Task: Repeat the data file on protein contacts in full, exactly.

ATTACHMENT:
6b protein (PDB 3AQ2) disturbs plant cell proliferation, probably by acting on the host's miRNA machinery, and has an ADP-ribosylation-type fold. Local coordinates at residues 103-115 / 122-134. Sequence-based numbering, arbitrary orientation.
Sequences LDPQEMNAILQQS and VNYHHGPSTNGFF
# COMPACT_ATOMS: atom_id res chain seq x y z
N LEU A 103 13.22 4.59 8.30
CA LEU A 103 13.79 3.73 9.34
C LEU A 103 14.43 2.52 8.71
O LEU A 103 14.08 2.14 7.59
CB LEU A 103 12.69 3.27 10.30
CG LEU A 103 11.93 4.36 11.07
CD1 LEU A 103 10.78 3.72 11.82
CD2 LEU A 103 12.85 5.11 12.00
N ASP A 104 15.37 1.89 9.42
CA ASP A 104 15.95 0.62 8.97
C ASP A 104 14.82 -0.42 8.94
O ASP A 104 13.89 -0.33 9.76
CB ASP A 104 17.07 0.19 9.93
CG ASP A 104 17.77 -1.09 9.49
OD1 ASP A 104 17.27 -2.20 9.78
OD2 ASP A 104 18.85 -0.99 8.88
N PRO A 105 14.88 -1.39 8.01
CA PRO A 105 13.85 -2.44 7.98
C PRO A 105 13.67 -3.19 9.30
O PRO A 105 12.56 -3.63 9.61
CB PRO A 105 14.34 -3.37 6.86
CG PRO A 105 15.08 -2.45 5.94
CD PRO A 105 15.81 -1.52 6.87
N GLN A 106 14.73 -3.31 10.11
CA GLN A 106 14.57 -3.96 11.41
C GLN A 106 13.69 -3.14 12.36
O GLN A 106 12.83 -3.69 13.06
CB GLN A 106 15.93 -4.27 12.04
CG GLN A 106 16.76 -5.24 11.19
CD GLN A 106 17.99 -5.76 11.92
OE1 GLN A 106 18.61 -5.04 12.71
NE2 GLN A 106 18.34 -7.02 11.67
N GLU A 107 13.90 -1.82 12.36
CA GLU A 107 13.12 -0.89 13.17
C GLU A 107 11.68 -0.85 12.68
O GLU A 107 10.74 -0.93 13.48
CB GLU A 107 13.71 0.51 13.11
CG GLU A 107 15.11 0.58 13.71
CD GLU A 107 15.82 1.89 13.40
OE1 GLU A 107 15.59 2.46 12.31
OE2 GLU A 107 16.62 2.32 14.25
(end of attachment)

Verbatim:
6b protein (PDB 3AQ2) disturbs plant cell proliferation, probably by acting on the host's miRNA machinery, and has an ADP-ribosylation-type fold. Local coordinates at residues 103-115 / 122-134. Sequence-based numbering, arbitrary orientation.
Sequences LDPQEMNAILQQS and VNYHHGPSTNGFF
# COMPACT_ATOMS: atom_id res chain seq x y z
N LEU A 103 13.22 4.59 8.30
CA LEU A 103 13.79 3.73 9.34
C LEU A 103 14.43 2.52 8.71
O LEU A 103 14.08 2.14 7.59
CB LEU A 103 12.69 3.27 10.30
CG LEU A 103 11.93 4.36 11.07
CD1 LEU A 103 10.78 3.72 11.82
CD2 LEU A 103 12.85 5.11 12.00
N ASP A 104 15.37 1.89 9.42
CA ASP A 104 15.95 0.62 8.97
C ASP A 104 14.82 -0.42 8.94
O ASP A 104 13.89 -0.33 9.76
CB ASP A 104 17.07 0.19 9.93
CG ASP A 104 17.77 -1.09 9.49
OD1 ASP A 104 17.27 -2.20 9.78
OD2 ASP A 104 18.85 -0.99 8.88
N PRO A 105 14.88 -1.39 8.01
CA PRO A 105 13.85 -2.44 7.98
C PRO A 105 13.67 -3.19 9.30
O PRO A 105 12.56 -3.63 9.61
CB PRO A 105 14.34 -3.37 6.86
CG PRO A 105 15.08 -2.45 5.94
CD PRO A 105 15.81 -1.52 6.87
N GLN A 106 14.73 -3.31 10.11
CA GLN A 106 14.57 -3.96 11.41
C GLN A 106 13.69 -3.14 12.36
O GLN A 106 12.83 -3.69 13.06
CB GLN A 106 15.93 -4.27 12.04
CG GLN A 106 16.76 -5.24 11.19
CD GLN A 106 17.99 -5.76 11.92
OE1 GLN A 106 18.61 -5.04 12.71
NE2 GLN A 106 18.34 -7.02 11.67
N GLU A 107 13.90 -1.82 12.36
CA GLU A 107 13.12 -0.89 13.17
C GLU A 107 11.68 -0.85 12.68
O GLU A 107 10.74 -0.93 13.48
CB GLU A 107 13.71 0.51 13.11
CG GLU A 107 15.11 0.58 13.71
CD GLU A 107 15.82 1.89 13.40
OE1 GLU A 107 15.59 2.46 12.31
OE2 GLU A 107 16.62 2.32 14.25